We thank Panni and Panni for their interest in our research article published in Anesthesiology.1The data in that publication provided strong proof that isoflurane neurotoxicity in neonatal rodent pups and in neurons in culture (days in vitro [DIV] 5–7) is mediated at least in part by reduced tissue plasminogen activator release and increased probrain-derived neutrotrophic factor signaling via the p75 neurotrophic receptors (p75NTR). This contention is supported by a reduction in tissue plasminogen activator release, increased p75NTR-mediated c-Jun N-terminal kinase activation, prevention of toxicity by Fc-TrkB (scavenges probrain-derived neutrotrophic factor), and by exogenous tissue plasminogen activator and prevention of toxicity by Pep5 (a specific peptide inhibitor of p75NTR). Moreover, knockdown of p75NTRby small interfering ribonucleic acid also mitigated toxicity. Multiple lines of evidence therefore support our contention.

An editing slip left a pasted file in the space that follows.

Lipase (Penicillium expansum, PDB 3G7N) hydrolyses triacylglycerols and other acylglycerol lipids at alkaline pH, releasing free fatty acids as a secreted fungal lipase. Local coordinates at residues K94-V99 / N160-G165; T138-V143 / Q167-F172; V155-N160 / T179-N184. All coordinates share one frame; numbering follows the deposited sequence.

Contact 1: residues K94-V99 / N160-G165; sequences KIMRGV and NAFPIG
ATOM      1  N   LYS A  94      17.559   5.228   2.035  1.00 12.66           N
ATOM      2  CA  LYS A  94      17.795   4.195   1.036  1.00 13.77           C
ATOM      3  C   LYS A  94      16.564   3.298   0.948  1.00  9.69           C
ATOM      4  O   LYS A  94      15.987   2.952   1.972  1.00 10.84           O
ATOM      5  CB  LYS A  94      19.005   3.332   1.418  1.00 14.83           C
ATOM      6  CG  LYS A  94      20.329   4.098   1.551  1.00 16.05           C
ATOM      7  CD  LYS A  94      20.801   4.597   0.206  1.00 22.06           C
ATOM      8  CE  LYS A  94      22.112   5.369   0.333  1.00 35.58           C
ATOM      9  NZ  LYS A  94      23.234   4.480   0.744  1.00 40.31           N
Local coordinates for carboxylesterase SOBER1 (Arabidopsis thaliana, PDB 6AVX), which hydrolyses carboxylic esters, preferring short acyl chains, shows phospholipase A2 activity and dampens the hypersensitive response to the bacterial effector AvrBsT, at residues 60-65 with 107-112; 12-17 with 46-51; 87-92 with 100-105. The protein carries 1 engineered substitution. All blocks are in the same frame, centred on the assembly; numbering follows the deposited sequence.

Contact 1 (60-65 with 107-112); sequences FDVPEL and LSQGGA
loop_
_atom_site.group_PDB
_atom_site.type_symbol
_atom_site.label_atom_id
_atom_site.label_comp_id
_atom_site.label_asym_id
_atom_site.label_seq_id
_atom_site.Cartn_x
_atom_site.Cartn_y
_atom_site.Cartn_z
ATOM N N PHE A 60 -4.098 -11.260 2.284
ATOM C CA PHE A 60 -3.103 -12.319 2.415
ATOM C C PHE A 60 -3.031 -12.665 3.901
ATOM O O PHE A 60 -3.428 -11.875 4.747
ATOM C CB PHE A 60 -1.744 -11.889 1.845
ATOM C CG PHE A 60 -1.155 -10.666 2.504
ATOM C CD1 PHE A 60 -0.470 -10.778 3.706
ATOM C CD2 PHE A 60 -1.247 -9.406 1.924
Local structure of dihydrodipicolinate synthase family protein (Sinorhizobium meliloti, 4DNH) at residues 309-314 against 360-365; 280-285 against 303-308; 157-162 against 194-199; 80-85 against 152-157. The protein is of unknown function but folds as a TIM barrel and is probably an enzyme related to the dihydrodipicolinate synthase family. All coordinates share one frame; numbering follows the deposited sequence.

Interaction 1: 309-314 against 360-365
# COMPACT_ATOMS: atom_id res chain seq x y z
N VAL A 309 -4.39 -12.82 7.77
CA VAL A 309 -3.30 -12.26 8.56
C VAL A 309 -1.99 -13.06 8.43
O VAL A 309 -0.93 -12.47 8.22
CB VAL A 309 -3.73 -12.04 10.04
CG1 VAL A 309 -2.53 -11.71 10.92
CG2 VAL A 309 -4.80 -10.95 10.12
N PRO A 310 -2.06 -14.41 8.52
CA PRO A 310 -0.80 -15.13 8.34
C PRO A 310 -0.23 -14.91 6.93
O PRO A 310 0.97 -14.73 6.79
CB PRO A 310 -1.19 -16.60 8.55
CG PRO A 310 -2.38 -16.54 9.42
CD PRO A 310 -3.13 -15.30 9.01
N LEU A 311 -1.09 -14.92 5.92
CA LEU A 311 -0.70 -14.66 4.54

That said, in a comprehensive study, new questions about the possible mechanisms inevitably arise; these serve as impetus for future studies. Panni and Panni have raised several concerns. Apoptosis was evaluated by activated caspase-3 staining only, and other means of identification of apoptotic cells, such as terminal deoxynucleotidyl transferase biotin-dUTP nick end labeling staining, were not used. The use of activated caspase-3 staining for the detection of apoptosis is well established. Nonetheless, to corroborate the activated caspase-3 data, we also used caspase-activated DNase, a highly specific marker of apoptosis, in our immunoblot studies. In those studies, caspase-activated DNase and activated caspase-3 results were similar. We have also previously used caspase-activated DNase immunofluorescence and the results with this technique are identical to those used from activated caspase-3 staining.2Terminal deoxynucleotidyl transferase biotin-dUTP nick end labeling staining, by contrast, is not specific for apoptosis as deoxyribonucleic acid methylation is observed in cells undergoing necrosis. While additional methods of apoptosis detection would provide some incremental information, the relative value of this information, in so far as the support or refutation of the primary hypothesis is concerned, would be at best limited. We are therefore comfortable with the use of activated caspase-3 and caspase-activated DNase for detection of apoptosis. We also wish to point out that apoptosis was not the only endpoint of the study. Additional immunofluorescence with drebrin staining and electron microscopic analysis revealed the damage at a cytoskeletal/morphologic level. The morphologic alterations induced by anesthesia on developing neurons included p75NTR-mediated loss in dendritic spines (as indicated by drebrin loss) and morphologic loss of intact synapses, both of which were attenuated by the intracellular p75NTRinhibitor, TAT-Pep5. When taken in aggregate, our data clearly demonstrate the multiple facets of injury produced by isoflurane.